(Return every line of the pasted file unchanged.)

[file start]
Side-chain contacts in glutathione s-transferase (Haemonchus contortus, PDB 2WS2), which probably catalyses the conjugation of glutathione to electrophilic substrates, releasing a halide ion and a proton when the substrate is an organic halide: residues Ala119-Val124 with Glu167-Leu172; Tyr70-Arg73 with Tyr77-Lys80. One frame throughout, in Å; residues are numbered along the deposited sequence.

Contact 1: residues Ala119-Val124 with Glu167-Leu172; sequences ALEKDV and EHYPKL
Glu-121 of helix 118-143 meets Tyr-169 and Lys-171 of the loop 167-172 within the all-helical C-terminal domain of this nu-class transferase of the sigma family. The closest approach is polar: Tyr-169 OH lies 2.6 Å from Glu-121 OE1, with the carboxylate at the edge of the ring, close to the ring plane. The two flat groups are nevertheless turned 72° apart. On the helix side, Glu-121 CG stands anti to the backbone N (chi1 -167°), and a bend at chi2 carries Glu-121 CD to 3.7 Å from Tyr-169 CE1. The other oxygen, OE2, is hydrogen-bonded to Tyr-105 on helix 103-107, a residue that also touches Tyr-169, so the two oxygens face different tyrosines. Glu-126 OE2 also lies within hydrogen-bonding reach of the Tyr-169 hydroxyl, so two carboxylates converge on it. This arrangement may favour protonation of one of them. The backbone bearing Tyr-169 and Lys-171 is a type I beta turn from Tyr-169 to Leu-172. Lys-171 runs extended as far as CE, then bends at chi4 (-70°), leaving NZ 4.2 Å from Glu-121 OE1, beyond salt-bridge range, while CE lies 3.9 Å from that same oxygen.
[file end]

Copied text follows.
Side-chain contacts in glutathione s-transferase (Haemonchus contortus, PDB 2WS2), which probably catalyses the conjugation of glutathione to electrophilic substrates, releasing a halide ion and a proton when the substrate is an organic halide: residues Ala119-Val124 with Glu167-Leu172; Tyr70-Arg73 with Tyr77-Lys80. One frame throughout, in Å; residues are numbered along the deposited sequence.

Contact 1: residues Ala119-Val124 with Glu167-Leu172; sequences ALEKDV and EHYPKL
Glu-121 of helix 118-143 meets Tyr-169 and Lys-171 of the loop 167-172 within the all-helical C-terminal domain of this nu-class transferase of the sigma family. The closest approach is polar: Tyr-169 OH lies 2.6 Å from Glu-121 OE1, with the carboxylate at the edge of the ring, close to the ring plane. The two flat groups are nevertheless turned 72° apart. On the helix side, Glu-121 CG stands anti to the backbone N (chi1 -167°), and a bend at chi2 carries Glu-121 CD to 3.7 Å from Tyr-169 CE1. The other oxygen, OE2, is hydrogen-bonded to Tyr-105 on helix 103-107, a residue that also touches Tyr-169, so the two oxygens face different tyrosines. Glu-126 OE2 also lies within hydrogen-bonding reach of the Tyr-169 hydroxyl, so two carboxylates converge on it. This arrangement may favour protonation of one of them. The backbone bearing Tyr-169 and Lys-171 is a type I beta turn from Tyr-169 to Leu-172. Lys-171 runs extended as far as CE, then bends at chi4 (-70°), leaving NZ 4.2 Å from Glu-121 OE1, beyond salt-bridge range, while CE lies 3.9 Å from that same oxygen.